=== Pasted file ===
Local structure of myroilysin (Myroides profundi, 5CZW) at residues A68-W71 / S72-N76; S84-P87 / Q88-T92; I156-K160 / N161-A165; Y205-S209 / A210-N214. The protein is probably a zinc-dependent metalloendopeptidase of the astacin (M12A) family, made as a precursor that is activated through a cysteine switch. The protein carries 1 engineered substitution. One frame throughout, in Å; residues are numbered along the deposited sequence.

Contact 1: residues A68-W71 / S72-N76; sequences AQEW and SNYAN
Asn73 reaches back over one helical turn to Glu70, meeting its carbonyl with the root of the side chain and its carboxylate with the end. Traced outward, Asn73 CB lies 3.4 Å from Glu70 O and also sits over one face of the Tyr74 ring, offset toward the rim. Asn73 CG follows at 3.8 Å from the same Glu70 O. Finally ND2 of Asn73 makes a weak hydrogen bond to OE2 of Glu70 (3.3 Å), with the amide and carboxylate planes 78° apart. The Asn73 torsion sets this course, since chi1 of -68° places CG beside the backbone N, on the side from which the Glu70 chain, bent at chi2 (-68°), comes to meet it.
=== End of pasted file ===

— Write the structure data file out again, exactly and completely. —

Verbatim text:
Local structure of myroilysin (Myroides profundi, 5CZW) at residues A68-W71 / S72-N76; S84-P87 / Q88-T92; I156-K160 / N161-A165; Y205-S209 / A210-N214. The protein is probably a zinc-dependent metalloendopeptidase of the astacin (M12A) family, made as a precursor that is activated through a cysteine switch. The protein carries 1 engineered substitution. One frame throughout, in Å; residues are numbered along the deposited sequence.

Contact 1: residues A68-W71 / S72-N76; sequences AQEW and SNYAN
Asn73 reaches back over one helical turn to Glu70, meeting its carbonyl with the root of the side chain and its carboxylate with the end. Traced outward, Asn73 CB lies 3.4 Å from Glu70 O and also sits over one face of the Tyr74 ring, offset toward the rim. Asn73 CG follows at 3.8 Å from the same Glu70 O. Finally ND2 of Asn73 makes a weak hydrogen bond to OE2 of Glu70 (3.3 Å), with the amide and carboxylate planes 78° apart. The Asn73 torsion sets this course, since chi1 of -68° places CG beside the backbone N, on the side from which the Glu70 chain, bent at chi2 (-68°), comes to meet it.